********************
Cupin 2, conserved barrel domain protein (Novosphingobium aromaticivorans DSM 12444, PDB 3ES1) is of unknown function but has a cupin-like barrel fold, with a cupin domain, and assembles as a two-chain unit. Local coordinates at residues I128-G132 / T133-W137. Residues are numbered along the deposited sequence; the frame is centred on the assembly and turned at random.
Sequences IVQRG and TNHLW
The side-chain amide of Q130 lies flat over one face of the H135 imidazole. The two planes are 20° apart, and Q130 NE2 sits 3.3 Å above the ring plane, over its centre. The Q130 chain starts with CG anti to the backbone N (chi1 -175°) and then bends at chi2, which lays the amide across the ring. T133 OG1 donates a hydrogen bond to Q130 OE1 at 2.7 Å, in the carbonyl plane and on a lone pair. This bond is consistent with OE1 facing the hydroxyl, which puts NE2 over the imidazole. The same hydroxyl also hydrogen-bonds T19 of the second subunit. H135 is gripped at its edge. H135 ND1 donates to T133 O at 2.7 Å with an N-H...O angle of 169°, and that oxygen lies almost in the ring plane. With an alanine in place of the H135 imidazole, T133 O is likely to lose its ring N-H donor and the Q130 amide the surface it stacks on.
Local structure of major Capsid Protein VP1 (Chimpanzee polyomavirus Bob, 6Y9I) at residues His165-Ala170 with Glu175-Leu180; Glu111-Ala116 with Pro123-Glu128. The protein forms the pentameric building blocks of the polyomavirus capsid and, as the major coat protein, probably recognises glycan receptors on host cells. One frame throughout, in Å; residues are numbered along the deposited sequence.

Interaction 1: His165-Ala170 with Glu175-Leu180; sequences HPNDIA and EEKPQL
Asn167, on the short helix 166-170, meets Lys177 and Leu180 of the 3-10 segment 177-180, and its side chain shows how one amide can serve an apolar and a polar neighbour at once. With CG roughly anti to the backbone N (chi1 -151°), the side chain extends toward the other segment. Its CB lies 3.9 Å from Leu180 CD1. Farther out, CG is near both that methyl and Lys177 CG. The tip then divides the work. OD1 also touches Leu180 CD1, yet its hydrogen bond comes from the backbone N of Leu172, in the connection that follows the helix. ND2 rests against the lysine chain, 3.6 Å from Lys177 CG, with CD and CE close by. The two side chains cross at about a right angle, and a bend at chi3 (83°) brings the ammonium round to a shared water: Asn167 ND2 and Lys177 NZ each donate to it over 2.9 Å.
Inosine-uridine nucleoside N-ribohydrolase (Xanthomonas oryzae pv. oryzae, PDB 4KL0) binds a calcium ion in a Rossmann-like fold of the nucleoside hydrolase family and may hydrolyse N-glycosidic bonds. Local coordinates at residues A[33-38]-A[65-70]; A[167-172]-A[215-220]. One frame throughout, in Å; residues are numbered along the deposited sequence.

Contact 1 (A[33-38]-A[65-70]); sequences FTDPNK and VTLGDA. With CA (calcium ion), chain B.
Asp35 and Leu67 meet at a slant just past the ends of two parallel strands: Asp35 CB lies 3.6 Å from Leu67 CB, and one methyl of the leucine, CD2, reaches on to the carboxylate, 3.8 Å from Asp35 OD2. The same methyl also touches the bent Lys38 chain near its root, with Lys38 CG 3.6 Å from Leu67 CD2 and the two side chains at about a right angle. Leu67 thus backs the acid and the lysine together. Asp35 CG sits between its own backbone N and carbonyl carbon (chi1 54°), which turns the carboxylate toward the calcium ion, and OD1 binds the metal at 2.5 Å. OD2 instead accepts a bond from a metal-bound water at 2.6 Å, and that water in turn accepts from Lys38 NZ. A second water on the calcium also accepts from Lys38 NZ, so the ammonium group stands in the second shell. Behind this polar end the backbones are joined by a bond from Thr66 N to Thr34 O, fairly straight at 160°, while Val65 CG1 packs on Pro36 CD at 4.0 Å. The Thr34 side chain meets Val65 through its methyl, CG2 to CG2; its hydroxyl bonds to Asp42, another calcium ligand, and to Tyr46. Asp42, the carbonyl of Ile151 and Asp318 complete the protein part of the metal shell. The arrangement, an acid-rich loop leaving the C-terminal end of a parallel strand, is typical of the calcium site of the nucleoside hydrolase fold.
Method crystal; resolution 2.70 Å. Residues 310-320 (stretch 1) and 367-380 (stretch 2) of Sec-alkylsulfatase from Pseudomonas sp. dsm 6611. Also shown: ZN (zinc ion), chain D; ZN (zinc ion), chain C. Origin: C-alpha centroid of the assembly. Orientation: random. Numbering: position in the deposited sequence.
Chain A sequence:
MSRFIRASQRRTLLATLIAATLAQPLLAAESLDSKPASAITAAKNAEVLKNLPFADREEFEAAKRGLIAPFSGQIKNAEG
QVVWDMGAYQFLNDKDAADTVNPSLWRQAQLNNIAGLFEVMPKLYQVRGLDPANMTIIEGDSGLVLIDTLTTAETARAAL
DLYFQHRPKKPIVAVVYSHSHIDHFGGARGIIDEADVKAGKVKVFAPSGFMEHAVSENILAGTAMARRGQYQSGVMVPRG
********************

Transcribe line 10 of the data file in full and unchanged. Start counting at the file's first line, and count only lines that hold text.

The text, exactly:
Method crystal; resolution 2.70 Å. Residues 310-320 (stretch 1) and 367-380 (stretch 2) of Sec-alkylsulfatase from Pseudomonas sp. dsm 6611. Also shown: ZN (zinc ion), chain D; ZN (zinc ion), chain C. Origin: C-alpha centroid of the assembly. Orientation: random. Numbering: position in the deposited sequence.